Anna Fox is an alliterative amalgamation of performer/poet/playwright and aspiring astrologer. She currently lives in Los Angeles, CA, but is also quite nomadic. She has a giant assortment of fake fruit, fake siblings and brightly colored clothing.
Anna Fox says…
I have always been eccentric and dramatic. Whether that has anything to do with being an only child or not is questionable, yet I’ve always felt my imaginative inclinations have in part been linked to the fact that growing up, I did not have a sibling around to entertain me. I would spend hours playing elaborate games in which I would voice all the characters. The strangest of which was “my cousin Al Gore”, in which I would converse with the then Vice President about climate change, politics and what headband I should wear to school on Monday, all while sharing a cheese pizza. I also played board games alone, where I invented various strategies and personality traits for each individual player and then steeped myself in each one when it was his/her turn. When I was older and learned the definition of schizophrenia, I was certain I had it due to the amount of time I spent communicating with the voices in my head. It was only natural that I then took an interest in theater. I would have been innately creative no matter what, but being an only child forced me to be inventive in ways children with siblings sometimes do not have to resort to.
I also had to be comfortable being independent and self-reliant at a young age, and while that has proven immensely helpful in navigating the world at large, I have always felt a bit lonely. Even though I have many friends and enjoy spending time with others, I can’t help but observe the sacred ties my friends have with their brothers or sisters and feel like I am missing out. I am not generally one to complain about something another person has and I don’t. I see those as opportunities to work towards achieving the same thing, but I can’t ever achieve having a sibling.
Some cousins inevitably adopted me as their surrogate sister, mostly within the context of feuding with their actual sister, but I was never the real deal. The same felt true of my step sisters because not only did I not spend a significant portion of time with them, their already in place family dynamic felt foreign to me. What being the illegitimate sister did teach me was fantastic mediation skills. I was always somehow caught in the middle of other people’s sibling rivalry and used as the third party to determine how to solve the feud. I enjoyed this role and sometimes did not actually envy having a real sister. I liked being able to choose the fun and convenient aspects of having a sibling, without all the real hassle. I look forward to having my own children and putting these skills to good use once more.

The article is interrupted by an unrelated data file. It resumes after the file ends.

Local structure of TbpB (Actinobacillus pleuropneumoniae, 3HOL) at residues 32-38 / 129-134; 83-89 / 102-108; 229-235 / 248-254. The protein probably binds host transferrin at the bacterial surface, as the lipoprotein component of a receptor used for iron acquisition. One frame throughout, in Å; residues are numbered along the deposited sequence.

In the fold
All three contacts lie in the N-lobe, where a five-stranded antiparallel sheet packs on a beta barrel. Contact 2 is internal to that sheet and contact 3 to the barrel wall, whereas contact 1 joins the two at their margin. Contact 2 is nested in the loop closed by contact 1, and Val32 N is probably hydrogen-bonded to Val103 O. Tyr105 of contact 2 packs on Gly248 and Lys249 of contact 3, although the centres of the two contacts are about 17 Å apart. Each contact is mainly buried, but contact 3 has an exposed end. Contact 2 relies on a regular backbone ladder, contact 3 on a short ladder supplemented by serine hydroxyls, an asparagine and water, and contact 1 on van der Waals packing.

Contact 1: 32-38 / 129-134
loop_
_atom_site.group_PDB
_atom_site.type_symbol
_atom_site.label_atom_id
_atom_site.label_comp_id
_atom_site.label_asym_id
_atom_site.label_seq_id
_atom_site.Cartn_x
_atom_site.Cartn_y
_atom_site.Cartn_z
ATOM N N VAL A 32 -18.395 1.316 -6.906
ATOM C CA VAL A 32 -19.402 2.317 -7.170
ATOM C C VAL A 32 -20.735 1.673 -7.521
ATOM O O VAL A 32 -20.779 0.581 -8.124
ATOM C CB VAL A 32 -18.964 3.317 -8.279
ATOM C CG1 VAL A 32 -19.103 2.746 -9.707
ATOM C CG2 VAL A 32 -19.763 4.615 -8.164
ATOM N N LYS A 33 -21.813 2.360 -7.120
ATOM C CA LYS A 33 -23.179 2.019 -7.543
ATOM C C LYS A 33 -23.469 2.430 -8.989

I first started writing about siblingless children when a fellow only child friend and I wrote a play about two fictionalized only children living in the town we grew up in. We then decided the play would be much better as a TV show, although we haven’t gotten around to making it quite yet. While I primarily write plays, I decided it was also time to venture more seriously into other forms of writing. I have always admired the Civilians’ method of working, and have also always been fascinated with surveys and collecting data. While this book is in no way meant to be theatrical, I thought it wise to embark on a mission to interview as many only children as possible from various age ranges, geographical locations and walks of life to gather data on the similarities and differences between all of us. It then only seemed natural to get my good friend Fredda Gordon involved to photograph these individuals, and thus the idea for the book Only Children was born.
I am primarily interested in seeing how only children do and do not fit into the stereotypes surrounding them, if they are artistically inclined, and why they are only children. I find that personally I do not fit a lot of the stereotypes because my dad was not around for much of my upbringing, thus having a single mom who needed to work and support us made me somewhat less spoiled than the stereotypically imagined only child. I’ve also always loved to share with others, so I felt that there was something to exploring these myths surrounding only children. Like I mentioned above, I do think there is something to only children taking on artistic paths in life. If you have to entertain yourself for hours, you will find creative ways, and these ways might become a big part of your life. Yet, most interestingly and sometimes unbeknownst to the child. Why did someone’s parents choose not to have other kids? Were they very young? Very old? Financially unstable? Unable to choose simply because they couldn’t get pregnant again? Or, in the case of my parents, ill-suited for one another and got divorced early on.
I am starting to see that most people who have children envision a life with more than one, but life doesn’t always work out the way we plan it to, and thus many of us onlies roam the earth, befriending those decades older than us with very little effort and wondering what it would have been like to had to have shared a room with anyone other than our beloved childhood pet.
This book is for anyone who likes to learn about other people. My hope is that only children can compare their experiences to those of the individuals in this book, and for people with siblings to learn about an experience unlike their own, while also finding ways in which they relate. We are all only humans after all.